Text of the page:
The property Scene in July 2019
The housing market generally is continuing to show signs of stabilisation, with the latest Core Logic statistics reporting an increase in home values across five Australian capitals. Core Logic’s latest Hedonic Home Value Index has reported a 0.1 per cent increase in residential property prices in June across Australia’s combined capital cities.
The rise was driven by increases across five capital cities, with Sydney, Melbourne, Brisbane, Darwin and Hobart recording price growth. Darwin recorded the sharpest monthly increase, with values rising 0.4 per cent, followed by Hobart, where values increases 0.3 per cent, while Sydney, Melbourne and Brisbane each recorded monthly spikes of 0.2 per cent.
Sydney and Melbourne have recorded increases for the second consecutive month, with home values rising 0.1 per cent and 0.2 per cent, respectively, in June. The increases were partly offset by dwelling value declines in Perth (0.5 per cent), Adelaide (0.3 per cent) and Canberra (0.3 per cent), with combined regional values also slipping, down 0.2 per cent in June.
As per Director DBIJ Finance Pty Ltd, I was in a meeting with one of my clients in Moonee Ponds on Saturday 3rd August & the clients were keen to buy their family home @24 Murphy Street, Victoria. They planned & budgeted $850 K for this 3 BR home purchase but with so many prospective bidders the property got sold @ $ 916 K that is 66 K above reserve. Hence the gist of this, is that the increase in value could be attributed to pockets of good properties in blue-chip suburbs & schools etc etc & with Spring just 4 weeks away is a good indication of the movement in property market.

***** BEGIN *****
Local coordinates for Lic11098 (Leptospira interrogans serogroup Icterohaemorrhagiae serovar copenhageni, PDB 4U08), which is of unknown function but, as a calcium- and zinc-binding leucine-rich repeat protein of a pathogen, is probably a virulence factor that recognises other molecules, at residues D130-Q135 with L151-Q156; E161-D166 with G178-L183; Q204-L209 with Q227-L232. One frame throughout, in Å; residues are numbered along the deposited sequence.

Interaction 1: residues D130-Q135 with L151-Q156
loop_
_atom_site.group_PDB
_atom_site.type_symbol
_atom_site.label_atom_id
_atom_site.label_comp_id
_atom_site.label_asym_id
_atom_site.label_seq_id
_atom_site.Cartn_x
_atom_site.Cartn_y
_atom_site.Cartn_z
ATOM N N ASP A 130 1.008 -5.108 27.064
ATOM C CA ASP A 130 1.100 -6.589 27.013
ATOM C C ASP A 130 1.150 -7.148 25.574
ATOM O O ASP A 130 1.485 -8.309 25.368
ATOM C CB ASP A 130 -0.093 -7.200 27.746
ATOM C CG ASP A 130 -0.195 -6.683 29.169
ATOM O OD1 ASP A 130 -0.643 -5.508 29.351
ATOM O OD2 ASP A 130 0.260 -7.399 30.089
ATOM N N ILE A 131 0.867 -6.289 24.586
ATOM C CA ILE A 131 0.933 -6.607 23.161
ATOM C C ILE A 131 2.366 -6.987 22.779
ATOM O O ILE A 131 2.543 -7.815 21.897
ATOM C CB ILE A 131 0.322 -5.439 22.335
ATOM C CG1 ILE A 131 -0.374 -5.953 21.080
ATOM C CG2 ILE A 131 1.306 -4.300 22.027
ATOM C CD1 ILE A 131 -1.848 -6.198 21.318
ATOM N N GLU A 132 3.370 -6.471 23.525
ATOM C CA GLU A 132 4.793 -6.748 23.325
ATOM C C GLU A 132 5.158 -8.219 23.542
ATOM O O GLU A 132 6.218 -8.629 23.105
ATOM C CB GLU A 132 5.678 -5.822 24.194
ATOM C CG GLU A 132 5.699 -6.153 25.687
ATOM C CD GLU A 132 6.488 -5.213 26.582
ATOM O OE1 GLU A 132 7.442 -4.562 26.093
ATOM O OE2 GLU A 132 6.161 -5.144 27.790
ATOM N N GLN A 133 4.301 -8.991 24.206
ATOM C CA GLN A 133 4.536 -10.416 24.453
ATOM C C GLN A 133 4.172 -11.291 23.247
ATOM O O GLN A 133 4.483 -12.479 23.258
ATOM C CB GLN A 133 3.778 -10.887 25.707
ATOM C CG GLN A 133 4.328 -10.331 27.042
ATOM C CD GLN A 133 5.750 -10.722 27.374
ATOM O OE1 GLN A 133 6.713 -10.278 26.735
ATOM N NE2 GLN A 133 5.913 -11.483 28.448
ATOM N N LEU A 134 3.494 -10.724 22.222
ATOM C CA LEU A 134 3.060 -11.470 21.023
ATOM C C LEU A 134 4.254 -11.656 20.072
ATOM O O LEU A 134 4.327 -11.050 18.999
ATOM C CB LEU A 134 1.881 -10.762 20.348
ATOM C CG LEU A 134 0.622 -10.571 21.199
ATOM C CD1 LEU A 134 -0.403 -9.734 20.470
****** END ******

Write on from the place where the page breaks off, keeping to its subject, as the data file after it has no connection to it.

Speaking to Mortgage Business earlier this week, principal of Digital Finance Analytics Martin North said that continued tightness in credit availability, weakness in some economic indicators, the mortgage debt hangover from the fall in property prices, and concerns about building quality would stunt property price growth. As a result, national home values remained stable; however, according to Core Logic’s head of research, Tim Lawless, national home prices may have reached their bottom.
“Our national dwelling value index may have found a floor in July, with dwelling values holding firm over the month following a consistent trend towards smaller month-on-month declines through the first half of the year,” he said.
National dwelling values are now down 8.3 per cent from their peak. Mr Lawless said that the July results are further evidence that recent market developments, including both monetary and regulatory stimulus, are helping spur a recovery in the housing market. “The July home value index results provide further confirmation that the housing market has reacted positively to the recent stimulus of lower mortgage rates and improved credit availability; however, the response to date has been relatively mild,” he said.
However, Mr Lawless stressed that “there is no sign of a ‘V-shaped’ recovery”, pointing to the continued crackdown on living expenses for home loan applications. “Housing credit polices remain much tougher than they were prior to the [banking] royal commission as lenders continue to move away from the Household Expenditure Measure (HEM) and examine borrower spending behaviours and expenses more closely,” he added.
“Also, lenders now have the benefit of comprehensive credit reporting whereby borrower debt profiles are more transparent, providing lenders with the ability to assess credit worthiness in more detail.” “The ongoing tightness in housing credit is expected to keep a rapid rebound in housing values at bay, despite the lowest mortgage rates since the 1950s.” Mr Lawless concluded by noting that policymakers would be watchful of a “more rapid acceleration in the recovery trend”.
“If values were to start appreciating rapidly, there could be a renewed round of policy responses aimed at keeping a lid on housing prices whilst, at the same time, allowing low interest rates to stimulate the economy more broadly,” Mr Lawless said. However, other observers are yet to be convinced of a long-term recovery in the housing market.
Mr North said that while some locations may experience price growth over the coming years, he expects dwelling values to continue falling in the outskirts of major capital cities.